2. CU’s have already maintained enough dollars for last few “so called crises” – but who would waste a crisis yet to come?
    3. Is it credit unions  or the NCUA Board  who is focused on “change for change” to their own ends – we see no need for any capital change.
    4. Why trust their “ends” at all, no wonder we all are bored with NCUA board meetings, they are not for us and we hear no mention of us in their words or declarations.
    5. More reg burden for the sake of burden. Another option for NCUA to leverage their situational control of our members’ futures. These new tools are ineffective and simply clutter other work that screams for action.
    6. Confusing stats for the sake of stats, oil and water displays, confusion just to take our eyes off the ball – member value.
    7. Member faith in NCUA thinking is muddled by over wrought academic complexity.  No workman’s simplicity in this group, that would take experience; a care for the work.

Now shift to the budget item.

The next budget is just another edition off  an assembly line of budgets – cranking out ugly babies with no mirrors in sight. More spending wanted, when less would send a message of hope and clarity.

    1. Planners who expect a rising  curve of more money in this to the next year, to every year – void of awareness from past exploits or value adds.
    2. More people to pad our importance, to enhance processes now un-manned, and with no plans for when needed. We need more people without recognizing there are none to be had.
    3. The budget is not about the flow of our industry and the requirements for its sustainability.  It is simply to ensure the NCUA outlasts its ward, that the NCUA is the last group standing.
    4. The industry’s funds are always there to direct, and NCUA will always be  quicker, slicker, and quietly positioned to direct those funds from members’ activities to a bureaucratic engine fueled by money.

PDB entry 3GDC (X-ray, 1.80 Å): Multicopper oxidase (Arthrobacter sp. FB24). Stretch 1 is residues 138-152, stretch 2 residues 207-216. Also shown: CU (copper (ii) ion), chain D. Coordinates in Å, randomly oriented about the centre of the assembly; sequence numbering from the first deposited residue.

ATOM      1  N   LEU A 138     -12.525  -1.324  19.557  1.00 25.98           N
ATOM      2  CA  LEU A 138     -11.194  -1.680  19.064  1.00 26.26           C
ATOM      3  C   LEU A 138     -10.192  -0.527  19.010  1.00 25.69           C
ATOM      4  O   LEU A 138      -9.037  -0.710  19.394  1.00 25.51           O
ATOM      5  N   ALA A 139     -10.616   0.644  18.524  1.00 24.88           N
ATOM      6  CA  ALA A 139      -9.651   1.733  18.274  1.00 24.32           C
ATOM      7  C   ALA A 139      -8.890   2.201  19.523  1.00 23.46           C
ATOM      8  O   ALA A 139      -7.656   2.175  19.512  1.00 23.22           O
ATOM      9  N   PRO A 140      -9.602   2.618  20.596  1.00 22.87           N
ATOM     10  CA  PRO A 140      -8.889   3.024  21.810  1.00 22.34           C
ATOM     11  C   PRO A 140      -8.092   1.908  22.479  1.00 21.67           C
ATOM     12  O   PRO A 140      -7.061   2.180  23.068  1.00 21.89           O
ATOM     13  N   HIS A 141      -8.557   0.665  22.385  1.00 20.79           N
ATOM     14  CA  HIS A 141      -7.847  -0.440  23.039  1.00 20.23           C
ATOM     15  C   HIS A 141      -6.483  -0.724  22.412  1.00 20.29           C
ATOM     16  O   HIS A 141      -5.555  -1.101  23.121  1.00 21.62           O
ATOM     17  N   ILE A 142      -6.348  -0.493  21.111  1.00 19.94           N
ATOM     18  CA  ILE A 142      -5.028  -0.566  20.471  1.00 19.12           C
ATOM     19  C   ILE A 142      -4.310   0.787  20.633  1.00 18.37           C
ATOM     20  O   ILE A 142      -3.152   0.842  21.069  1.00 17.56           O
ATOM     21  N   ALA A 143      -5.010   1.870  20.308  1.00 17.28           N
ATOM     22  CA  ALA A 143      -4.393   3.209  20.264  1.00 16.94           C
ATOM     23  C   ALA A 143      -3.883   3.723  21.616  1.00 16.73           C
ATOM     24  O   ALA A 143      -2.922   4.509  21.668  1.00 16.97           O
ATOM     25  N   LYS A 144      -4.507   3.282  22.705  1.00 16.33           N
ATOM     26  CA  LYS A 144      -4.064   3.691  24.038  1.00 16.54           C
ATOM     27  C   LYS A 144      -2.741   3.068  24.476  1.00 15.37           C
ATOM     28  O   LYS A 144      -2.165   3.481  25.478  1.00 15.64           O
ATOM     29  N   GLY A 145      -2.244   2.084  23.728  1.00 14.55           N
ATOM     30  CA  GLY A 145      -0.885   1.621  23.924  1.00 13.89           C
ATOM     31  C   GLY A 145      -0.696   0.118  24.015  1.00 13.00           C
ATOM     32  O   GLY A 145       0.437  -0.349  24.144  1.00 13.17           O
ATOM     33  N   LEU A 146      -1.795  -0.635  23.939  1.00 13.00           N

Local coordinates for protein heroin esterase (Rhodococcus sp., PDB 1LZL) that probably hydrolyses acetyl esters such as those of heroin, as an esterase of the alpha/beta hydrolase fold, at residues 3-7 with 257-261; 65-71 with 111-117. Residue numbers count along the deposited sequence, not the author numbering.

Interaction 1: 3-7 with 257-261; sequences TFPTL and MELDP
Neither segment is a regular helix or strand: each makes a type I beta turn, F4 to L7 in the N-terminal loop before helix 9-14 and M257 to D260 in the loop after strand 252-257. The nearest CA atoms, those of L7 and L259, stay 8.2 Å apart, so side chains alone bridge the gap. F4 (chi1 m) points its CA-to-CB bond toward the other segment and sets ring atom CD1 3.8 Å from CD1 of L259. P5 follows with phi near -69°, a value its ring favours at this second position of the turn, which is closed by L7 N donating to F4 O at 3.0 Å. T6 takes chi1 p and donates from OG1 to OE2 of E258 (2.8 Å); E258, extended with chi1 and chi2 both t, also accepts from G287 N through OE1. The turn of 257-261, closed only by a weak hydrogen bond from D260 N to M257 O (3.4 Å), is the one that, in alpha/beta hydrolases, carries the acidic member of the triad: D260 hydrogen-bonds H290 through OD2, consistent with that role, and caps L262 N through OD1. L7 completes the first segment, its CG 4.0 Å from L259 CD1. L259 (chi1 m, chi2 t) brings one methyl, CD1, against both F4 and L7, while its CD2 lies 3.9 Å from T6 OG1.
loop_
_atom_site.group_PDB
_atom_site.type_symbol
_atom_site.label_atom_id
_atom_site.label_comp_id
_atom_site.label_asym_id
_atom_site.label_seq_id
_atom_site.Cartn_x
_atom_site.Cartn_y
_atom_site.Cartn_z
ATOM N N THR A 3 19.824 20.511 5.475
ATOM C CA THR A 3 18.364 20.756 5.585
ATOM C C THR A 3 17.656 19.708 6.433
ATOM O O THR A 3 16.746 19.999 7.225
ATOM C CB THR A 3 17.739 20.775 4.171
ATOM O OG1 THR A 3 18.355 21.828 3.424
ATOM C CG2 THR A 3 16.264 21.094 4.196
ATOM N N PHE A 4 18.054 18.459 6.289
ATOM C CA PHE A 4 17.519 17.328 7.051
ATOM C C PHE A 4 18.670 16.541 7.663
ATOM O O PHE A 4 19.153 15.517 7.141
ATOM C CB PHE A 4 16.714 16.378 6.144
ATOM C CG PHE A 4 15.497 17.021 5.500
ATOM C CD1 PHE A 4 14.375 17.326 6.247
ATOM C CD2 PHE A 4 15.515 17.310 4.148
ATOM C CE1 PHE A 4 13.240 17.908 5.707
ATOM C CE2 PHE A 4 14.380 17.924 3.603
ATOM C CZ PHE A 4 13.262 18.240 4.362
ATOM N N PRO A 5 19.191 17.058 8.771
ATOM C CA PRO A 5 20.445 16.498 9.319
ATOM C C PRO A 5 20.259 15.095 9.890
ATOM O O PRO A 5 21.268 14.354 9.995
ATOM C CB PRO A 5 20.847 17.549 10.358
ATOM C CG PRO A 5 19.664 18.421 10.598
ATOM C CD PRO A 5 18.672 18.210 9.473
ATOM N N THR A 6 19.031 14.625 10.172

5. Just give us more, we are hungry.

These are the “minutes” for the 12/16 NCUA Board meeting,  ahead of time, a template of expectations from a bored audience of the industry’s CU members – customer-owners who wonder why the value of ownership has lost its punch.

But the funny thing is we all really do still give a sh*t! We are hungry to believe, follow, and to give homage to the NCUA’s efforts if they would simply find the heart to sell us that they still have the will to deliver value to our members. The heart to simply believe in the work of cooperatives. The heart to inspire us with the simplicity of a local community’s effort to lift itself up by work well done.

I know that Chip wants me to declare that 12/16 is a day for us to rally our voices and take on these tactics from the agenda – to shout we give a damn about RBC/CCULR or the board’s broken budget processes, but I can’t.

The only goal I have for the NCUA’s board and bureaucrats is to work harder, and work smarter to bring back those days when we waited in earnest to read the press reports of an NCUA board meeting. To read the reports ready to smile with the effort and the intent that made us believe we had a valuable ally for our futures.

It’s not that America has given up on its institutions that ensure our success; rather we simply forgot how to promote  leaders for these institutions whose roles are to guard and foster our efforts. We need to change how NCUA board members rise to the occasions ahead.

Too many times these directors have started out as lame ducks….and it has nothing to do with their terms. Lame work is becoming the standard.

Tell Me Why I’m Wrong.

 

Tomorrow’s NCUA Board Challenge:  A Turning Point of Just More of the Same?

Most individuals and organizations  realize at some point in their journeys,  that money does not guarantee success.  Nor happiness.

Thursday’s NCUA Board is, at first glance, all about money.  Tens of millions.  And how it is to be raised, allocated and spent.

Since all NCUA’s funds are from credit union members, it behooves we all pay attention. For NCUA has no other revenue. It is the steward of almost $400 million in annual costs paid by members.

The Board’s financial decisions on Thursday  include:

  • The size of NCUA’s annual and capital budget spending;
  • How these costs are allocated (OTR) between the CLF, NCUSIF and Operating Fee;
  • The limit, or cap, on the maximum relative size of the NCUSIF via the NOL, after which a dividend must be paid;
  • The disposition of the approximately $100 million in surplus retained in the Operating Fund from excess FCU annual fees collected over recent years.